The Associated Press
HUDSON, Wis.-A judge threw out a lawsuit against the Catholic Diocese of Superior, saying the diocese can’t be forced to release information about how the church deals with sex abuse by priests.
The lawsuit was filed in 2006 by the family of Daniel O’Connell, 39, a funeral director who, along with one other man, was fatally shot four years earlier.
A St. Croix County judge in 2005 found probable cause that the Rev. Ryan Erickson shot O’Connell and James Ellison, 22, at the O’Connell family’s funeral home in northwestern Wisconsin.
Erickson, 31, who had been a priest at St. Patrick’s Church in Hurley, hanged himself in December 2004, just days after police questioned him in the slayings.
St. Croix County District Attorney Eric Johnson has said evidence suggested O’Connell learned the priest was sexually abusing someone, was providing alcohol to minors, or both.
In the lawsuit, O’Connell’s parents and three siblings asked that all documents from the bishops and the United States Conference of Catholic Bishops regarding molestation be released to law enforcement.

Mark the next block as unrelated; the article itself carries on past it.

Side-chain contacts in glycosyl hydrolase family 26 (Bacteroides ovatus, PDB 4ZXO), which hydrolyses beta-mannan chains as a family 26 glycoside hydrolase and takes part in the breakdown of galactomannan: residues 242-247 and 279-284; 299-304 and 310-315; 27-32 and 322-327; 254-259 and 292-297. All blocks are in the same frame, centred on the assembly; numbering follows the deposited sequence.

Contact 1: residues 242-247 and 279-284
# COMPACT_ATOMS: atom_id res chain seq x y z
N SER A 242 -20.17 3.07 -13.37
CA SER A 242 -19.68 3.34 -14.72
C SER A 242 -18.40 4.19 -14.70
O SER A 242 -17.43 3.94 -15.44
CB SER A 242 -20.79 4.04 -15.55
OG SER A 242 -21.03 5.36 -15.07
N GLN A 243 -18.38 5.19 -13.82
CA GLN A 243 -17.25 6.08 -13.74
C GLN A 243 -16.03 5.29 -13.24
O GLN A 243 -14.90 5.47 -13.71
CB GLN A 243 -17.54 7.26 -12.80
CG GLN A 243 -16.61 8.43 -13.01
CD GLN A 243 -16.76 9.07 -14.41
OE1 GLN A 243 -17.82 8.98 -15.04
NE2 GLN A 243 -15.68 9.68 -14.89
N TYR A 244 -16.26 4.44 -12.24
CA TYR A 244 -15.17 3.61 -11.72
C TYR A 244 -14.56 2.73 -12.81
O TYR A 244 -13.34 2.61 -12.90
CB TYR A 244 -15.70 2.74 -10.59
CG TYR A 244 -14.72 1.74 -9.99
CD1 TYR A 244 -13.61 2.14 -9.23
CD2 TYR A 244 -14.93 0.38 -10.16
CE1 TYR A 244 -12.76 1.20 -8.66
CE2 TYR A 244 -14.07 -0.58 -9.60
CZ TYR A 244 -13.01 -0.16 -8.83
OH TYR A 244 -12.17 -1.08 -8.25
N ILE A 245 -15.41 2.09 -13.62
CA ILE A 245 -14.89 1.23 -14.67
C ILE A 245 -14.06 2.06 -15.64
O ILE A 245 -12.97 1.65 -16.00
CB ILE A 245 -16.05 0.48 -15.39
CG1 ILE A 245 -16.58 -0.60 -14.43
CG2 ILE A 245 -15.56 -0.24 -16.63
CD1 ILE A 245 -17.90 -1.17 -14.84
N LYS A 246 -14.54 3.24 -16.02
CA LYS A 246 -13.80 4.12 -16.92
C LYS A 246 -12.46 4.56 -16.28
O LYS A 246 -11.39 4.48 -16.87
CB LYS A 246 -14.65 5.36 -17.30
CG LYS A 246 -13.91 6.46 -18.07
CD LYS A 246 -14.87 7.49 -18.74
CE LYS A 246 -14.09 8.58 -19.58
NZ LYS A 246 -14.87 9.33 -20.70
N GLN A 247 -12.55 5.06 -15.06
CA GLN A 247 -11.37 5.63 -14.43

“The bishops and the USCCB have established a policy of harboring and protecting suspected child molesting agents, thereby endangering numerous children throughout the United States,” their complaint said.
Judge Eugene Harrington, in his court filing Friday, called the O’Connells’ lawsuit an “ambitious request” and dismissed the case.
The injunction the family sought “has no foundation under Wisconsin law,” Harrington wrote, and to force the church to change its policies “infringes upon the First Amendment.”
Neither the Catholic Diocese of Superior nor O’Connell’s brother, Thomas O’Connell, returned messages from The Associated Press on Monday evening.
But Thomas O’Connell told KSTP-TV in St. Paul, Minn., that he was disappointed with the ruling.
“Where does church and state, the First Amendment, protect a molester?” he asked.
The O’Connell family had claimed the church failed to act when abuse allegations against Erickson first surfaced.
The judge said “there are no facts to support that allegation” and that the family failed to prove “that pedophile priests have a greater propensity to commit homicide than any other person in society.”
Thomas O’Connell said family members would take some time to decide on their next steps.